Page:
5.2 Sensitivity to soot emissions
The soot emission indices derived with the fractal aggregate model (Teoh et al., 2019) are, even after multiplication by the abovementioned adjustment factor of 0.5, on average 50 % larger than the fixed value 1× 1015 kg−1 used in an earlier CoCiP study (Schumann et al., 2015). As expected (Teoh et al., 2020b), Table 6 shows that a 50 % larger soot emission index causes a slightly larger contrail age (2 %), larger optical contrail thickness (25 %), and 20 % to 30 % larger RF values, with largest impact on the SW part. The increased particle number enhances SW effects more than LW. That is a known phenomenon (see Fig. 10 in Schumann et al., 2012).
5.3 Importance of relative humidity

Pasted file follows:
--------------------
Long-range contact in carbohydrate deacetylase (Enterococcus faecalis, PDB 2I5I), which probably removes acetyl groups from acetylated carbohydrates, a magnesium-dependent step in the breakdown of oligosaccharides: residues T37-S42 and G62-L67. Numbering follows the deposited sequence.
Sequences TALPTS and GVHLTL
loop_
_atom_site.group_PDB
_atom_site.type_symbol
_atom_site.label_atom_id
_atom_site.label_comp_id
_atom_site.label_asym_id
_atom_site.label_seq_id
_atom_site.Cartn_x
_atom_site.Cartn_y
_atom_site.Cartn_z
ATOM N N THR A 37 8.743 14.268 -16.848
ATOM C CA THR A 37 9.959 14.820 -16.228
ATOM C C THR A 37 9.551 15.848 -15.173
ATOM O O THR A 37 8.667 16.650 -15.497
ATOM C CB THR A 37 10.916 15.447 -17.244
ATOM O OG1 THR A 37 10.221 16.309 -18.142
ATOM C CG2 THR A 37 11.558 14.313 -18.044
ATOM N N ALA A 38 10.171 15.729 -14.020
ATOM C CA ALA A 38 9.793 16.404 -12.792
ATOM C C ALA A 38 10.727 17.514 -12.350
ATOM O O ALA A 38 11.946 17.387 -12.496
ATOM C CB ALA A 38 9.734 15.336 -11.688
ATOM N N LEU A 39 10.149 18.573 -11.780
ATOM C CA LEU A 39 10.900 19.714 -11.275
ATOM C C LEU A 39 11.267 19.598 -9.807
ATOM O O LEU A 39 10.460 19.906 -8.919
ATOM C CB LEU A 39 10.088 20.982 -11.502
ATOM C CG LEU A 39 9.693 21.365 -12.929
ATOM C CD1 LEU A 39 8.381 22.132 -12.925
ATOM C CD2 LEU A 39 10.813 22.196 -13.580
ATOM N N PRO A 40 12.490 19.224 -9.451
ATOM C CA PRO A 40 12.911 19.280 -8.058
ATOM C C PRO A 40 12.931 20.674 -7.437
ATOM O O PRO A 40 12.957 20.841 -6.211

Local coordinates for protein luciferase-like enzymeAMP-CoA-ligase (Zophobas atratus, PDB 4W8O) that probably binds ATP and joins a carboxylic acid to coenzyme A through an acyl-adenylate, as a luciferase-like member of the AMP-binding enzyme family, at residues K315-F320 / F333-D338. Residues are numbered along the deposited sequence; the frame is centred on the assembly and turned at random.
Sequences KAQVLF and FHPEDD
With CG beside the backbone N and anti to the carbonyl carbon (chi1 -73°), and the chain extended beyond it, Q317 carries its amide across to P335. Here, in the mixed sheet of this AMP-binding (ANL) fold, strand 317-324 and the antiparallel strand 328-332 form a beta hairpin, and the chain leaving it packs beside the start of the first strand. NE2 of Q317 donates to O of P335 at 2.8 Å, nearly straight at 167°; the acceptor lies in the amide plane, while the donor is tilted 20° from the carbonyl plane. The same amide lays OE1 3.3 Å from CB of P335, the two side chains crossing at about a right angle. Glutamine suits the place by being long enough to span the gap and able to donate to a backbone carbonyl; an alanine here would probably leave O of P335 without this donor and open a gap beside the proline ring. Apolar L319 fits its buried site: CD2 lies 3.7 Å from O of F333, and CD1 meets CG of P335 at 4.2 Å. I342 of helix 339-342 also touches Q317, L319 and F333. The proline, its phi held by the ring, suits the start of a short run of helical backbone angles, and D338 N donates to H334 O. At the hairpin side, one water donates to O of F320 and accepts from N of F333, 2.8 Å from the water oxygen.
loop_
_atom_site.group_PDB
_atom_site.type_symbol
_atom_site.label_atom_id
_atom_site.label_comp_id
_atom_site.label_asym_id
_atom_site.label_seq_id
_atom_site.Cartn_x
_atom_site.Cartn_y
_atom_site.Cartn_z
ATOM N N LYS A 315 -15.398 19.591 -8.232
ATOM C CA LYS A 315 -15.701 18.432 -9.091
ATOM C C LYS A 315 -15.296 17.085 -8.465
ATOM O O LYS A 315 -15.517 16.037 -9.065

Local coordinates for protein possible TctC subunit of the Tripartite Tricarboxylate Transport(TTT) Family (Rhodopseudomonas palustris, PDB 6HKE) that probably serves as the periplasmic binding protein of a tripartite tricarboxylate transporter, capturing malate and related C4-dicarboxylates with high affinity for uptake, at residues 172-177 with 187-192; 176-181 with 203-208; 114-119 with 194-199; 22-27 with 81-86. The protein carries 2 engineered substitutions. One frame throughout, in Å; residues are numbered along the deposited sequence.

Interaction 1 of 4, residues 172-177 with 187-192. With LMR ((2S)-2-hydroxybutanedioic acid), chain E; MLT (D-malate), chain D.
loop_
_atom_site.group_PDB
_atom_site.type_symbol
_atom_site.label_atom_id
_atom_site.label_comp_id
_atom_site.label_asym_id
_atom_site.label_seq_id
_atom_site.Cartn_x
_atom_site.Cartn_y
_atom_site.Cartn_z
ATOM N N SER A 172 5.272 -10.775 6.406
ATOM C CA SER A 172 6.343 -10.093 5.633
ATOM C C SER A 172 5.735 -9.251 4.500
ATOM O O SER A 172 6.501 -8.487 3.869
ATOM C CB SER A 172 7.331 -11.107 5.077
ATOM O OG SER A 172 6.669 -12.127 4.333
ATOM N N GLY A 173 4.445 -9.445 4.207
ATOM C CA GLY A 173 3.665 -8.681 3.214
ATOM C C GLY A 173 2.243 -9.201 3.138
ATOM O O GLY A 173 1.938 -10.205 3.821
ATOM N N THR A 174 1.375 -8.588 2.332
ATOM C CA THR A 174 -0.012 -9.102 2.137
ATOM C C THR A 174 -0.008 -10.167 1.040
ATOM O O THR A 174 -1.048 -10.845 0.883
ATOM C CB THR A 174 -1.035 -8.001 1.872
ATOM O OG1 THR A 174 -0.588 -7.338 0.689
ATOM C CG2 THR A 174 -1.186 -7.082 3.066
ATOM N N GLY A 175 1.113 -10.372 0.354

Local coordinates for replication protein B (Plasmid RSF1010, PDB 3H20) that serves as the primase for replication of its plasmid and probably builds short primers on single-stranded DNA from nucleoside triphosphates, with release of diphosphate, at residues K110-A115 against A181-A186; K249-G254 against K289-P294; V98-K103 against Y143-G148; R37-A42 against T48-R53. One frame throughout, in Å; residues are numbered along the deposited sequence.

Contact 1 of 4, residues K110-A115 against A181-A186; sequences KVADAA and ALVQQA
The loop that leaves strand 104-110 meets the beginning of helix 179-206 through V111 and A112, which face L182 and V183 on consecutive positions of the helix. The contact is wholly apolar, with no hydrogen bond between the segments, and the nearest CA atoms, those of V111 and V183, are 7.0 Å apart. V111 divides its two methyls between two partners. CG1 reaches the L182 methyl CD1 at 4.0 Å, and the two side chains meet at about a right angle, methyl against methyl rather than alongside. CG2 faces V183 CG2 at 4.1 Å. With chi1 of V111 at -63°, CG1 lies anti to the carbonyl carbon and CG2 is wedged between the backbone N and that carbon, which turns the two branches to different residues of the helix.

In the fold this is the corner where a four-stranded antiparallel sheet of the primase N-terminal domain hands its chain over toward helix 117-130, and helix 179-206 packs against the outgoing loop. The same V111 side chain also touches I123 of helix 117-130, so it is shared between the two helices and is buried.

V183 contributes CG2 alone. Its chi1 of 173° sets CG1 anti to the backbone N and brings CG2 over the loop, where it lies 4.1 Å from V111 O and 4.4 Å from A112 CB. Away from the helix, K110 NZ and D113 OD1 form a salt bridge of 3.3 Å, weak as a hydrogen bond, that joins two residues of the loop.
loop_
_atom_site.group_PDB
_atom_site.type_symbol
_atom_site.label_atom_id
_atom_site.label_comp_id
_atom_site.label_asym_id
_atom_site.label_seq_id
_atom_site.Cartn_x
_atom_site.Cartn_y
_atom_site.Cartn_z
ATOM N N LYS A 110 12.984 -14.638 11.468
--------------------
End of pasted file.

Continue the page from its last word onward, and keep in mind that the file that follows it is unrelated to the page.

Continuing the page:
The amount of ice supersaturation in the background atmosphere is the most important parameter for contrail modeling. The inverse of the parameter RHic is used to enhance humidity. Table 7 shows the sensitivity of domain mean values for one month with dense traffic (July 2019) to changes in RHic. Both absolute and relative values are given, compared to the results for RHic = 0.95. As expected, both the contrail length (flight distance with contrail formation) and their optical thickness increase strongly with increasing humidity. The overall impact of increasing, or decreasing, RHic by 5 % are changes in net RF on the order of 60 %. Obviously, the sensitivity to RHic is significant and the RHic value selected should be checked again when comparing the model results to observations.
Several other parameters are also important. For example, enhancing the vertical shear of horizontal wind by a factor of 2 or vertical diffusivities by similar amounts causes changes in RF on the order of 10 % to 20 %.